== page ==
1968: The Year That Rocked Washington features a collection of online oral history profiles and a public exhibit inside the State Capitol Building that explores the lives of 19 Washingtonians caught up in one of the most tumultuous years in world history. With profiles, compelling photos and artifacts, Legacy Washington documents activism and aftershocks of a landmark year in world history. View the online exhibit and profiles.
1968: The Year That Rocked Washington includes middle school curriculum with accommodations and adjustments available to upper elementary and high school.
The lesson plans follow the inquiry arc as outlined in the College, Career, Civic Life (C3) Framework for Social Studies State Standards and are common core aligned (Washington State standards) to challenge students in essential reading, writing, speaking and listening skills. These plans are poised to engage students before, during, and after visiting the 1968 project and exhibit (either in person or online).
- EQ: Was ‘68 a watershed year of change for WA?
- EQ: How can underrepresented stories be told?
- Identify an underrepresented group and plan how to give them representation.
- Online access to the display
- Student Handout: Whose Story is missing?
- Youth Oral History Assignment Handout
- CCSS.ELA-LITERACY.RH.6-8.2. Determine the central ideas or information of a primary or secondary source; provide an accurate summary of the source distinct from prior knowledge or opinions.
- CCSS.ELA-LITERACY.WHST.6-8.7. Conduct short research projects to answer a question (including a self-generated question), drawing on several sources and generating additional related, focused questions that allow for multiple avenues of exploration.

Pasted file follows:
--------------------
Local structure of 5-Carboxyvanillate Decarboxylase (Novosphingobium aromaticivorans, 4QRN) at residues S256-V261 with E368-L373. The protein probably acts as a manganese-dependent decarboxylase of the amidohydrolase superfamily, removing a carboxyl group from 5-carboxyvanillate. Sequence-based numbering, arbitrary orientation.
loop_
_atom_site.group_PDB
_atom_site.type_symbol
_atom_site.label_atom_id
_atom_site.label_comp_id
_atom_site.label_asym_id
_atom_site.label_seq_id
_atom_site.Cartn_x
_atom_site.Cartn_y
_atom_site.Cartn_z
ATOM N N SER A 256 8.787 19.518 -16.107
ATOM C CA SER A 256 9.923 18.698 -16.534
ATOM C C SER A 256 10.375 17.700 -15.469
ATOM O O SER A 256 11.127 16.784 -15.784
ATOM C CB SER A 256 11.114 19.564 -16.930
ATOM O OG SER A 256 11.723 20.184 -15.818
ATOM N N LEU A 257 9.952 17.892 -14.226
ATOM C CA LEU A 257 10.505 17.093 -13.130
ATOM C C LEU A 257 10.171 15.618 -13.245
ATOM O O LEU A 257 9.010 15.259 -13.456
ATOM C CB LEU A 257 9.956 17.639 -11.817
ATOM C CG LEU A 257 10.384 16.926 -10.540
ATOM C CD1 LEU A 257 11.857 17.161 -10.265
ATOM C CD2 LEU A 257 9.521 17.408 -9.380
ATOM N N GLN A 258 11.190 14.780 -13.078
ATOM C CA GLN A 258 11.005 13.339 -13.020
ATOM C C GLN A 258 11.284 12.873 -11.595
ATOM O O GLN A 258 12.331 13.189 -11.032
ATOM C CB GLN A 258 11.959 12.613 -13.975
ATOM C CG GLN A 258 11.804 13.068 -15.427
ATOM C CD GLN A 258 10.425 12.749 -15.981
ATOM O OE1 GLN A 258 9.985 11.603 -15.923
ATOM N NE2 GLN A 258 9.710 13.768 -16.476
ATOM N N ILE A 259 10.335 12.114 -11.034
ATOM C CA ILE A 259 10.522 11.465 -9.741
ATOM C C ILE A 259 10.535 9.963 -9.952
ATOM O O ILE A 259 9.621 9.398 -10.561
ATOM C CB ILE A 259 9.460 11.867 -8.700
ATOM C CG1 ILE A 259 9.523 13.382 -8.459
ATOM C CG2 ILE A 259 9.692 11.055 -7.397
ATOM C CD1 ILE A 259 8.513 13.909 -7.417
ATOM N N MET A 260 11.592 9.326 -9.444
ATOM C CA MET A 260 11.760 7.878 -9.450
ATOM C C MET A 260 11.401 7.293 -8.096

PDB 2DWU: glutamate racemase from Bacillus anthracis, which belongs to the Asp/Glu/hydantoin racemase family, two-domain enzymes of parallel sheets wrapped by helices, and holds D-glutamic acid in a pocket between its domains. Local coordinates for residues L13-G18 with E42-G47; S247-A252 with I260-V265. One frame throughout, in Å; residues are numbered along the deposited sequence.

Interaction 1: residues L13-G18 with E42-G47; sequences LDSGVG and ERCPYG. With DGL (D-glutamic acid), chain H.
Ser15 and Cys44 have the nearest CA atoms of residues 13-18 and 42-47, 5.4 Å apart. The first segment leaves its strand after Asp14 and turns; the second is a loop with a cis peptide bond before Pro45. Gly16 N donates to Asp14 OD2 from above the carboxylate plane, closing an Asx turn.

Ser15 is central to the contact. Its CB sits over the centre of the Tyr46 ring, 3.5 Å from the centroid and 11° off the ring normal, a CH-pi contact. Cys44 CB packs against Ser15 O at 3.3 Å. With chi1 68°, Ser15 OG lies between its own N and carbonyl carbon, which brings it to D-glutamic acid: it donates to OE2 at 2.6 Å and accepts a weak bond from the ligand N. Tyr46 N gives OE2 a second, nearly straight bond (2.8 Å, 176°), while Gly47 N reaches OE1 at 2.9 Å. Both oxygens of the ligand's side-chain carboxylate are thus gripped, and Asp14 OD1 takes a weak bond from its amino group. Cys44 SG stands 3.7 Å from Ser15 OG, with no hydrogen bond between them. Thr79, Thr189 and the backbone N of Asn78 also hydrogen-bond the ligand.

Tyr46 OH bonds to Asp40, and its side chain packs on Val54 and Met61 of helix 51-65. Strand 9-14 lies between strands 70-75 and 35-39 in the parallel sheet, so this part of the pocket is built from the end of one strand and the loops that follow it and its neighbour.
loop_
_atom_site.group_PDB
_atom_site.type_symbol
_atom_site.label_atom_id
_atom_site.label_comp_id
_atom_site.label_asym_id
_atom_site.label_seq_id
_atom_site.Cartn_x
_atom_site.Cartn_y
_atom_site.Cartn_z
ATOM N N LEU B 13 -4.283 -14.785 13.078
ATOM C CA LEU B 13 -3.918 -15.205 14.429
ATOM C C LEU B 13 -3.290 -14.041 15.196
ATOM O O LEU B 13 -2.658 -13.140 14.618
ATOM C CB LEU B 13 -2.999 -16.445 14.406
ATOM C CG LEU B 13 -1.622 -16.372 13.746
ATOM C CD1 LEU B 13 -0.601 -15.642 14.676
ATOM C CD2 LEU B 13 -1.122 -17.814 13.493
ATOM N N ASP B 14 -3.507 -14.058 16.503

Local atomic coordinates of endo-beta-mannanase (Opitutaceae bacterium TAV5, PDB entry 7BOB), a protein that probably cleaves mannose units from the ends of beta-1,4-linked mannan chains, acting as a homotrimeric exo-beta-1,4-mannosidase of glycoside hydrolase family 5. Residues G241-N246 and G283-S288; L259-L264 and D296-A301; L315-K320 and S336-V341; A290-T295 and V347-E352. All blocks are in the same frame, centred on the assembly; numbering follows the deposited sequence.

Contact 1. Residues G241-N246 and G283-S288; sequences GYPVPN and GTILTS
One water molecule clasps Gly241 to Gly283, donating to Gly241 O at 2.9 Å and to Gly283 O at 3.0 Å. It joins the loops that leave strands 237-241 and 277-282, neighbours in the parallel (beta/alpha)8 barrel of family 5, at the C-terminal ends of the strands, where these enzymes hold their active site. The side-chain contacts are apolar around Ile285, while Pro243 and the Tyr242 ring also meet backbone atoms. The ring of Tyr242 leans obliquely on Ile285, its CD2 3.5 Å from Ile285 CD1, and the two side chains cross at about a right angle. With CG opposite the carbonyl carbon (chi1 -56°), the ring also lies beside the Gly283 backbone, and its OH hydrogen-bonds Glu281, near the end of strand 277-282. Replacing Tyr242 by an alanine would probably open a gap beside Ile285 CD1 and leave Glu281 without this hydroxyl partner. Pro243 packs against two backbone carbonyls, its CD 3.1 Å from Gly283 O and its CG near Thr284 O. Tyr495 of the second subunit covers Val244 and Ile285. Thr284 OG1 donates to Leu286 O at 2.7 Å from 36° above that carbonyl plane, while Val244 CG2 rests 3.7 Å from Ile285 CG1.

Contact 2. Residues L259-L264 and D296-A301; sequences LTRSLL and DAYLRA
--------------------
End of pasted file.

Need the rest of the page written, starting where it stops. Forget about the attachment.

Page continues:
- CCSS.ELA-LITERACY.SL.7.1. Engage effectively in a range of collaborative discussions (one-on-one, in groups, and teacher-led) with diverse partners on grade 7 topics, texts and issues, building on others' ideas and expressing their own clearly.
- History- Understands that there are multiple perspectives and interpretations of historical events.
- Which one doesn’t belong? (Show visual below)
- Whose story is missing?
- In small groups, discuss ways in which the display represented groups of people and left out groups of people from their stories (consider race, gender, religion, identity, level of education, geography, age, and any other ways that people identify with a group of people)
- With a partner, review the guidelines of the Youth Oral History Project and then make a plan to research, interview, write an oral history, and then create a display that would represent an individual from an under-represented group in the 1968 display.
- What group do you want to focus on?
- What was that group doing in the late 1960s in WA?
- Who is an individual you’d like to interview as a representative of that group?
- What questions do you want to ask them, about their role, experiences, thoughts about that time?
- Detailed plan for research, interviewing, writing, and creating a display for an underrepresented group.